I always liked travelling, born in a small island Just a few hundred square kilometers, any excuse is great for some change.I have been to London for a workshop a while ago. While I have been to London before, i was never alone, but this time it was different and besides the great work mates I met I was alone in a big city.. feels a bit like those old-ish 80s movies.
There is a beauty in the amazing diversity and richness of different cultures coming together and meeting in a plex like London but then again there is a lot of contrast and I think the edges blur slowly.
At some point during travelling when everything is so different, things start passing by with a general sense of indistiction. This feeling sometimes is like a drug, a hallucinogenic.
Travelling is more than just going from A to B ...
People, faces, buildings, trains, stations, planes airports they are all moving their ways as fast as they can whizzing by, this turns me into a very introspective mood. I get to feel belittled and awestruck at the sheer sizes of these places and I get somehow more close to the world and it’s a bit like more in perspective of where I truly AM.
It reminds me that we as people have the habit to make places and people our homes but the true home is inside of us.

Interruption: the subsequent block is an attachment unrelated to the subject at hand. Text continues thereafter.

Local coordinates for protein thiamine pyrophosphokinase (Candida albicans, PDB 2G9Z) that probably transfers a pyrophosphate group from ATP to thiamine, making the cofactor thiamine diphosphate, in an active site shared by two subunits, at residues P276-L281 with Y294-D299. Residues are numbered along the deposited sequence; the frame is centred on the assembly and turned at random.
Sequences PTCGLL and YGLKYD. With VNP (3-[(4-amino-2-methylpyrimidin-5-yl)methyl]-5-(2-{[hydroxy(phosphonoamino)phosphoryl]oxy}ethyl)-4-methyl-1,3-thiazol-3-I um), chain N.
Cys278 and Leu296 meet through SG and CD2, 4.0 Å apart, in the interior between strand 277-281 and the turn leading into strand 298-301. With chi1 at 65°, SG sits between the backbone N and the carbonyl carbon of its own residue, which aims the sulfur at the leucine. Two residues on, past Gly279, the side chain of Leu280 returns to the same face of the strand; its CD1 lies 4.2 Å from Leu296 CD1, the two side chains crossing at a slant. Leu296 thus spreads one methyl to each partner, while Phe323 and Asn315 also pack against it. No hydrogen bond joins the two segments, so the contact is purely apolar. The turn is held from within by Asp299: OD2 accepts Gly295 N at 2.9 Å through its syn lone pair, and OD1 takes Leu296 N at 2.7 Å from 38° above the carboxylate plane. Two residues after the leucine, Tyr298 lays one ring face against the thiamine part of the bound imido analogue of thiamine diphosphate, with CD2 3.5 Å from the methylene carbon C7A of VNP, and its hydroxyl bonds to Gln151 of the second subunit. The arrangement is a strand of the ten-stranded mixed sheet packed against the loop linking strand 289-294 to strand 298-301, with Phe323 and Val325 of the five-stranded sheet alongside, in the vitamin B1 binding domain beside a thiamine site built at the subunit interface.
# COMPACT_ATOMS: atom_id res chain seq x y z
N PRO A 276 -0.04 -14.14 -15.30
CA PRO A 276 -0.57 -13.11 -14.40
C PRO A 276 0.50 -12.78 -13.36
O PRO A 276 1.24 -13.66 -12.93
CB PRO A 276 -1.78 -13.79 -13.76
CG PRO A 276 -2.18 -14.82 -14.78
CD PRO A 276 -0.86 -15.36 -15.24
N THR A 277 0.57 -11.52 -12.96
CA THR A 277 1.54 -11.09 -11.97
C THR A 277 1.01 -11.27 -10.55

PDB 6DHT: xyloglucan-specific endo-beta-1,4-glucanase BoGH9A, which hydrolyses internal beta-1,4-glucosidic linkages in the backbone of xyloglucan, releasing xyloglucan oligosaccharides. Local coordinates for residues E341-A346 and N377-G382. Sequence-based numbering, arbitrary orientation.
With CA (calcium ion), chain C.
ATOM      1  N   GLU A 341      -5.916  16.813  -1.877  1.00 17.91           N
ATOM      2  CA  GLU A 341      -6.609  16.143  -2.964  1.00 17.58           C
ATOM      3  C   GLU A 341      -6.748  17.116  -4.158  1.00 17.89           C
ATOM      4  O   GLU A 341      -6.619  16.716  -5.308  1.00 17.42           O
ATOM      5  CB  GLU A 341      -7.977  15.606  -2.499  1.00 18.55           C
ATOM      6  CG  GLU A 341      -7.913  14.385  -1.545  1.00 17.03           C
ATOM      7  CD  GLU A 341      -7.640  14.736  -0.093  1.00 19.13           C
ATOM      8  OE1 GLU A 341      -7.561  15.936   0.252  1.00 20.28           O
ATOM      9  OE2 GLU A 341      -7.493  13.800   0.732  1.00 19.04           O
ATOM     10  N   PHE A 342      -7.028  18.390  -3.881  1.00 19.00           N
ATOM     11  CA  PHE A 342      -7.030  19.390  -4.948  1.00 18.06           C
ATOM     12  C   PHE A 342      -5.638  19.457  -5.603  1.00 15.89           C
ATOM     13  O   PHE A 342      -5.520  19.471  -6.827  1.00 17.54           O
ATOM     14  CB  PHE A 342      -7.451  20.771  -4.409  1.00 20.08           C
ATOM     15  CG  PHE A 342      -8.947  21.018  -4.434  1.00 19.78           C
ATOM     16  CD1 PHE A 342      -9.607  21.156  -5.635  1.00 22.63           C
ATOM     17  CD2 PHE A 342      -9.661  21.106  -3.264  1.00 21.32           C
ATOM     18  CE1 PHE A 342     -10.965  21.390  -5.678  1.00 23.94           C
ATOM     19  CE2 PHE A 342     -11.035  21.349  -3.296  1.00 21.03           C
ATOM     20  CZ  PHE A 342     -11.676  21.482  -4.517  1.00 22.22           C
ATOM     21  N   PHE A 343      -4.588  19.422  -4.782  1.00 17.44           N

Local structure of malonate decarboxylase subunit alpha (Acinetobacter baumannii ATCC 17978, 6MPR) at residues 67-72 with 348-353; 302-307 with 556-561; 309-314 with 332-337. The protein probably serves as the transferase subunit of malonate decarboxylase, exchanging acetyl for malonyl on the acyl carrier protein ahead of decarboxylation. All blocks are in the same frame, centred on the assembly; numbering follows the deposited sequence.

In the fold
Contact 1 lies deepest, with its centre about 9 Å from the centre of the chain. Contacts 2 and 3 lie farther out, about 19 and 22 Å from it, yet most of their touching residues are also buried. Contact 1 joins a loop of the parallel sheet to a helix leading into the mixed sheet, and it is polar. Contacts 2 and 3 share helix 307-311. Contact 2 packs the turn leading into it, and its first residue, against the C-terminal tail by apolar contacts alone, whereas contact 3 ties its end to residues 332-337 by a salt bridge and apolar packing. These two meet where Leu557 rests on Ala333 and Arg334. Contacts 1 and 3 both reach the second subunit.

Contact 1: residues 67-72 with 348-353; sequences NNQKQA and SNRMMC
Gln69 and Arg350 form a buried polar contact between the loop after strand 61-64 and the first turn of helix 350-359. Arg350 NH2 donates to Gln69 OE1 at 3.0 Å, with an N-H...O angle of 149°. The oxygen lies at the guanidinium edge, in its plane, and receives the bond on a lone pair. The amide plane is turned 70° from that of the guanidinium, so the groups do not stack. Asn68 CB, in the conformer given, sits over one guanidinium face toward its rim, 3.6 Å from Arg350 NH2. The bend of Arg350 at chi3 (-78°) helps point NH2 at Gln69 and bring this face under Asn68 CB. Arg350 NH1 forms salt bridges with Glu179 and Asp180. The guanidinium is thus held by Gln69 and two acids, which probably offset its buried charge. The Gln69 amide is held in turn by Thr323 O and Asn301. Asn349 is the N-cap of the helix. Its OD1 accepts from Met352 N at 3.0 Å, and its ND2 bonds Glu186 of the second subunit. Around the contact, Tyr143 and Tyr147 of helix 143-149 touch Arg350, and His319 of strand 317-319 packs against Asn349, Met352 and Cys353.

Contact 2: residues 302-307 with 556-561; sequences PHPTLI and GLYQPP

Travelling has two faces to it: travelling outside and travelling inside. I think people like travelling because the more difference you see outside the more rich and diverse your mind becomes. Discovery of the outside world breaks down the barries on the inside.
The impressions we have of our belonging and our “place to fit in” are all pre-concepts which give us comfort zones. Altering this is usually a traumatic experience usually accompanied with cultural trauma or xenophobic alienation. To me the fascination and awe inspired by the pollination of my thoughts from my “usual” life by the novel surroundings overpowers my fears and any Cainophobia (fear of novelty) that is innate to all of us.
There is a reason for this innate fear because our brain is (besides a hundred other things) a pattern matching machine. The less novelty around us the better (as in the less stress there is). Novelty is stressing, and the brain has a hell of a lot of stuff to process when it is in an alien environment. The up side is that while repetition and comfort numbs the mind novelty and “stress” in the brain cause higher oxygenation, and rewards in decoding the surrounding release endorphins
which are neurotransmitters associated with excitement, consumption of spicy food, love and orgasm, and … well yes pain (the latter possibly in response as an analgesic).
If a person is completely alienated in his environment and never figures out anything then frustration would be too much but when bridges are built with people, places and things like new routines and new places to fit in then rewards kick in. These rewards can be addictive. The high that comes from the discovery and integration of the new is one of the few drugs that I cannot get enough of.
So in conclusion travelling with an open mind is a hell of a drug ..